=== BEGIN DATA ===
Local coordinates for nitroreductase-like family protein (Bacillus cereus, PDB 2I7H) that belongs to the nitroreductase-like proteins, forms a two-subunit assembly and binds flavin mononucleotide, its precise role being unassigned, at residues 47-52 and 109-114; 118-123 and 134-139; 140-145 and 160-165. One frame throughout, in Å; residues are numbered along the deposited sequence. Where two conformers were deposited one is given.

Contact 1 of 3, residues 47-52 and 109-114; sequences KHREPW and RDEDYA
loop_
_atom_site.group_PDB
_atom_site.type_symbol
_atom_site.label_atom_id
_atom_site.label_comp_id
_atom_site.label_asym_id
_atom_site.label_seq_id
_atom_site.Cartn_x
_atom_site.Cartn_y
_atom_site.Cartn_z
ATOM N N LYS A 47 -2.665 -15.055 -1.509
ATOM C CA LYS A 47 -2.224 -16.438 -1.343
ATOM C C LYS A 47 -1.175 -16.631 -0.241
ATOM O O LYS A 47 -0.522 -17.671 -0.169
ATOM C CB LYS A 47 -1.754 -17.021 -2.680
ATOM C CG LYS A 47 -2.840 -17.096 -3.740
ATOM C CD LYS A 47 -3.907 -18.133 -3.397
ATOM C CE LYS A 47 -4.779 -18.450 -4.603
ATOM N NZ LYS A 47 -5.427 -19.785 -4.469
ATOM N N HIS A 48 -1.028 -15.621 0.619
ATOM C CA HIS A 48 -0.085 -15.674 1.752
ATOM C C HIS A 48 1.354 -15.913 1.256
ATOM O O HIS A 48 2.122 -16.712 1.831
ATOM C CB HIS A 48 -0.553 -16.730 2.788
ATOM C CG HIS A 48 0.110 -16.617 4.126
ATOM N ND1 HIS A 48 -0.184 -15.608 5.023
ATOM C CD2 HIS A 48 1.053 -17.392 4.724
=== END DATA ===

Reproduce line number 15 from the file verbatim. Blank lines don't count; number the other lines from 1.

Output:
ATOM C C LYS A 47 -1.175 -16.631 -0.241